The length of time required to achieve COR certification depends on the status of a company’s existing occupational health and safety management system when it starts the process. That is, with B.C. as an example, companies that achieve certification must have sufficient evidence to demonstrate the development and implementation of a functioning system that meets the elements in BCCSA’s OHS COR National Audit Document – and while some companies already have systems in place that meet all the requirements, others will need to augment what they have or develop other aspects of their system from scratch. However, many resources are available to assist companies through the process.
Cost of certification will vary depending on existing systems and also the size and complexity of operations. “This being said, in most cases the program pays for itself over time with the annual insurance rebates,” adds Hsu. “In addition, our subjective sense is that once a company adopts COR, it helps to increase productivity and also improves other business processes such as procurement and HR. Companies see the benefits of a formal documented system, continuous improvement through the plan-do-check-act cycle, and so on, and apply them to other areas of operation.”
When asked about the extent of COR certification among members of the Ontario Glass and Metal Association (of which TAGG is a member and which also encompasses the Architectural Glass and Metal Contractors Association), Makimoto isn’t sure. He knows that they include TAGG, Flynn and OBC. But looking forward, he believes “there will be a time in the future where all sub-contractors on all sites will need to be COR-certified to work.”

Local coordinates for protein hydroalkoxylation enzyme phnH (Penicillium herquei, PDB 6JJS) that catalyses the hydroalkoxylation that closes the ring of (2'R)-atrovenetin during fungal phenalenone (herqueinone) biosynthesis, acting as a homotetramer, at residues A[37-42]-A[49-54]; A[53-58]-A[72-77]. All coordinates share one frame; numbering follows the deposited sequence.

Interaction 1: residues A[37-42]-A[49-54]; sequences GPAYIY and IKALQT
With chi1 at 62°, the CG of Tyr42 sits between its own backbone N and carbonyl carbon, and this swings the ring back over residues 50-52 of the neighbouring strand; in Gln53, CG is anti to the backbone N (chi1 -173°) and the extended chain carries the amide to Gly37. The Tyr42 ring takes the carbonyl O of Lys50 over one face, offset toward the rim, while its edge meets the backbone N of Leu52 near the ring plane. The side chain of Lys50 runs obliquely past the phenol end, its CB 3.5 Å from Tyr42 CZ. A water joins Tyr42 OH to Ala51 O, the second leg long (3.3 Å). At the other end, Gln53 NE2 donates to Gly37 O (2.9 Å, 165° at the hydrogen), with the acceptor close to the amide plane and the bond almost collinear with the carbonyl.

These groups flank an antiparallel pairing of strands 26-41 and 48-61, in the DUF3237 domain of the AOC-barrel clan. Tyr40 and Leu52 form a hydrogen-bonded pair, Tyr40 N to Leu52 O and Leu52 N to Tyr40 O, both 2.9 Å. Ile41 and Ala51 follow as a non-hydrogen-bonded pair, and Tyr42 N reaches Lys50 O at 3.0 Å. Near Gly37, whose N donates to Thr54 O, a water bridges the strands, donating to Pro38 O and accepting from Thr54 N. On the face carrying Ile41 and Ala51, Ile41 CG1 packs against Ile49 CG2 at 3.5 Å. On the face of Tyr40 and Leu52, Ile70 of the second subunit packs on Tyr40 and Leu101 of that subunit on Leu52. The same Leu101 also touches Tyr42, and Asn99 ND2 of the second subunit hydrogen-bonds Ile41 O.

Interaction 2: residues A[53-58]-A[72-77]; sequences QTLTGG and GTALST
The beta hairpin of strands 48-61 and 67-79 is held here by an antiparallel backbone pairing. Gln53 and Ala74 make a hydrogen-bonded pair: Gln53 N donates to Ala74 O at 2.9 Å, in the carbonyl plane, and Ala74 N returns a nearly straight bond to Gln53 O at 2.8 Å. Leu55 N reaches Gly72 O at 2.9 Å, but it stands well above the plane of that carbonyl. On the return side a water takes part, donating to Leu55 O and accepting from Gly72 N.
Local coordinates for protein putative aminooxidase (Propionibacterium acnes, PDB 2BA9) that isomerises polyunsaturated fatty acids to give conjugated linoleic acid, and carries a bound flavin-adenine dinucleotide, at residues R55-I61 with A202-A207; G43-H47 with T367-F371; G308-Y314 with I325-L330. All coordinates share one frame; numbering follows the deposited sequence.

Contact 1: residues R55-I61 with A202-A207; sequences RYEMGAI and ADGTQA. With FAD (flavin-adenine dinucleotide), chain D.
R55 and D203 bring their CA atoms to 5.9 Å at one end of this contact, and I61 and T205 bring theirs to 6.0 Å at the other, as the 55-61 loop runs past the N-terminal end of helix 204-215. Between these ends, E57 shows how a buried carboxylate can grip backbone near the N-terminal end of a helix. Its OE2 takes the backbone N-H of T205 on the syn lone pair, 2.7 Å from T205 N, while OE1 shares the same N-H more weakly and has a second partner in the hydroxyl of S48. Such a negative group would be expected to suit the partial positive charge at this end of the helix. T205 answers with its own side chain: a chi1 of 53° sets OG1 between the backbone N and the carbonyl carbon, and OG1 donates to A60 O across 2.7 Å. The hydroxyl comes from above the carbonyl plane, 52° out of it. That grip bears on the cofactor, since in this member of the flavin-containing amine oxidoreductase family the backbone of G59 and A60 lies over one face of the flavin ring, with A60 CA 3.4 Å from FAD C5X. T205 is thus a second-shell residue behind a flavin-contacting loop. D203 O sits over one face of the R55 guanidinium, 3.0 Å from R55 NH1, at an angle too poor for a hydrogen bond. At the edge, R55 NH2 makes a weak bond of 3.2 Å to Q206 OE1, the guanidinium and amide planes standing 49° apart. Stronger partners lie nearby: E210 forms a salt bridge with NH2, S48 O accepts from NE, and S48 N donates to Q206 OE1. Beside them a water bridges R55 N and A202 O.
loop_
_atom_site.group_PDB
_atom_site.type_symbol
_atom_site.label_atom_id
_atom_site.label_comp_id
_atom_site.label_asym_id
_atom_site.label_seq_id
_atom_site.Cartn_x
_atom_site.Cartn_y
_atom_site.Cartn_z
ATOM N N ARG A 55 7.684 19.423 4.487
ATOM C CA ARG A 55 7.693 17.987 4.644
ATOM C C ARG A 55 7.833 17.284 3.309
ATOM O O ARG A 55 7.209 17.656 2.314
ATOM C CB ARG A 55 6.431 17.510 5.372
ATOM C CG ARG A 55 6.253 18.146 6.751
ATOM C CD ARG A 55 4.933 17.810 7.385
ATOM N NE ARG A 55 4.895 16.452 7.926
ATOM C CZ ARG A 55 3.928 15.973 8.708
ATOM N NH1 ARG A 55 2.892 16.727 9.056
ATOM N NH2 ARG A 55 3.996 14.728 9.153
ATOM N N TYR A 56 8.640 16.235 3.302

Provincial organizations that offer COR certification related to construction
COR certification is granted by various authorities in each province/territory. A straightforward process is available to companies that have achieved COR and would like to request equivalency in another jurisdiction. See the program overview at cfcsa.ca/cor.php
B.C. – BC Construction Safety Alliance
(bccsa.ca/COR) Two COR programs offered depending on company size.
Alberta – Alberta Construction Safety Association
(youracsa.ca/cor-secor) offers COR and SECOR (Small Employer COR).
Saskatchewan – Saskatchewan Construction Safety Association (scsaonline.ca/programs/cor) and the Heavy Construction Safety Association of Saskatchewan (hcsas.sk.ca/programs-courses)
Manitoba – Manitoba Heavy Construction Association
Construction Safety Association of Manitoba
Ontario – Infrastructure, Health and Safety Association
Quebec – ASP Construction (asp-construction.org)
Newfoundland and Labrador – Newfoundland and Labrador Construction Safety Association (nlcsa.com/cor)
New Brunswick – New Brunswick Construction Safety Association (nbcsa.ca/programs/cor)
Nova Scotia – Construction Safety Nova Scotia